In ninth grade I had scarlet fever and missed two weeks of school. My absence caused me to lose five points on my algebra grade from Miss D. I loved algebra. I had other childhood diseases and gave up my tonsils for ice cream. I had bypass surgery in 2002 and two cancer surgeries since but nothing prepared me for the ordeal which I just endured.
It all started with an increasing inability to walk until I ended up sitting on the floor in my tiny kitchen waiting for an FDNY ambulance to take me to a hospital.
When the EMTs arrived, two big guys, they could not have been more wonderful. Helped me figure out a hospital in the right network (a chapter to come) and much more. Turned out one was also a rigger and one was a volunteer firefighter who built dioramas of NYCity fire houses.
The rigger rode in the back with me and we talked the whole way. He had worked in theatre and at the top of the Chrysler Building (showed me pictures of himself up there). The firefighter drove and we got a chance to chat and share some things at the hospital.
Both took copies of the children’s book I wrote over 25 years ago, Volunteer Firefighter. This was about as good as getting taken to a hospital can be. The connection to FDNY and theatre and the kindness of these two big guys was a credit to the service.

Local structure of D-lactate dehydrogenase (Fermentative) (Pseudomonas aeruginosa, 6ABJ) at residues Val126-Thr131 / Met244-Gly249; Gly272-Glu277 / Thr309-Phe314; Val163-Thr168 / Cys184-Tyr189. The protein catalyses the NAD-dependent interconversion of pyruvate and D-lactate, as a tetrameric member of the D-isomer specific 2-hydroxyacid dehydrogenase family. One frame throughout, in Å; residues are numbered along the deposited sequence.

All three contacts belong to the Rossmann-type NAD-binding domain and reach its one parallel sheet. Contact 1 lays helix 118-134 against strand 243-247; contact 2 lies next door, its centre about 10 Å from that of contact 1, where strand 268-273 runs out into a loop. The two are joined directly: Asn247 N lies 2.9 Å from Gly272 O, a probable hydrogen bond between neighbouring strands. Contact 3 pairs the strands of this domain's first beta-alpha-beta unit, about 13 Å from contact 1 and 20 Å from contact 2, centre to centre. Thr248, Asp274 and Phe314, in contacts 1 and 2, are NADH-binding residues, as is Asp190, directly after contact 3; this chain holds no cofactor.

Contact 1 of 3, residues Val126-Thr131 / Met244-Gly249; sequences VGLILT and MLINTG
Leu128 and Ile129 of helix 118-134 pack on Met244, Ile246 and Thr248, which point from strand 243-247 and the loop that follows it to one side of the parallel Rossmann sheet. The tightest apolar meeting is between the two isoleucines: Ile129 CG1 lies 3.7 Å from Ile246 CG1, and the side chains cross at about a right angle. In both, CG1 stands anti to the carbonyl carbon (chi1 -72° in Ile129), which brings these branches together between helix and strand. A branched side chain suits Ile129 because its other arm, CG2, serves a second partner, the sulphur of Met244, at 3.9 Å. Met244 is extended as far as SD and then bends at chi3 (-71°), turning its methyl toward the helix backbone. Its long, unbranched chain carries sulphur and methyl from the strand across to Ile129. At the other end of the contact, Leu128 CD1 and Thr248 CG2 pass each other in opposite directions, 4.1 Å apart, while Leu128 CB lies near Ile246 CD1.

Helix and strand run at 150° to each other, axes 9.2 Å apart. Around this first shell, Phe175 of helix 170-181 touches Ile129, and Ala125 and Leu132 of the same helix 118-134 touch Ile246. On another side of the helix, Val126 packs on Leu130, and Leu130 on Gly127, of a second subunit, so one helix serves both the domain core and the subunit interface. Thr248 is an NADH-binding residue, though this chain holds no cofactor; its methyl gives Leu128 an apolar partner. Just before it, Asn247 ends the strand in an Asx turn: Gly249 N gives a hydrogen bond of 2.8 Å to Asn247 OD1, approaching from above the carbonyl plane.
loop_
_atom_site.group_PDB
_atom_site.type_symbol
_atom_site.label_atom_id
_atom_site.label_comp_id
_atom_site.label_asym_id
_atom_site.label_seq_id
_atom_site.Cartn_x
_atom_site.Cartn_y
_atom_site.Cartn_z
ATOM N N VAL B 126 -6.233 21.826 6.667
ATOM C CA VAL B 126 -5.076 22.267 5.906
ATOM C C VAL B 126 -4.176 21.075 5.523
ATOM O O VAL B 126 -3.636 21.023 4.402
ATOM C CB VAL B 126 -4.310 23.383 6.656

The fact that they are the lowest paid uniformed service in NYC is an embarrassment which should be felt by all New Yorkers. The average salary for a NYC EMT is $16.61 an hour. That’s for men and women who come to help and have a life saving skill set.
The hospital chosen, out of the immediate zone, was selected because it was a NYPresby institution like the one with which almost all of my doctors are connected. Sadly, I learned that all that was expected from decades old federal requirements for records that are shared does not even exist in this hospital network.
It was in this emergency department that the journey continued with orders that were not explained, a physician who apologized for not informing me about the head CT they tried to give me without explanation, and the usual wait for a room.
This will not continue as a litany of complaints in part two but I hope it provides you with lessons that might be useful in your own journey into the depths of the healthcare system. I brought to this the independence of a man raised on the West Side, educated exclusively in NY public schools through an advanced degree, many years of service to the people of the state of NY in several of its psychiatric hospitals, and support of friends and family, particularly the mother of my children.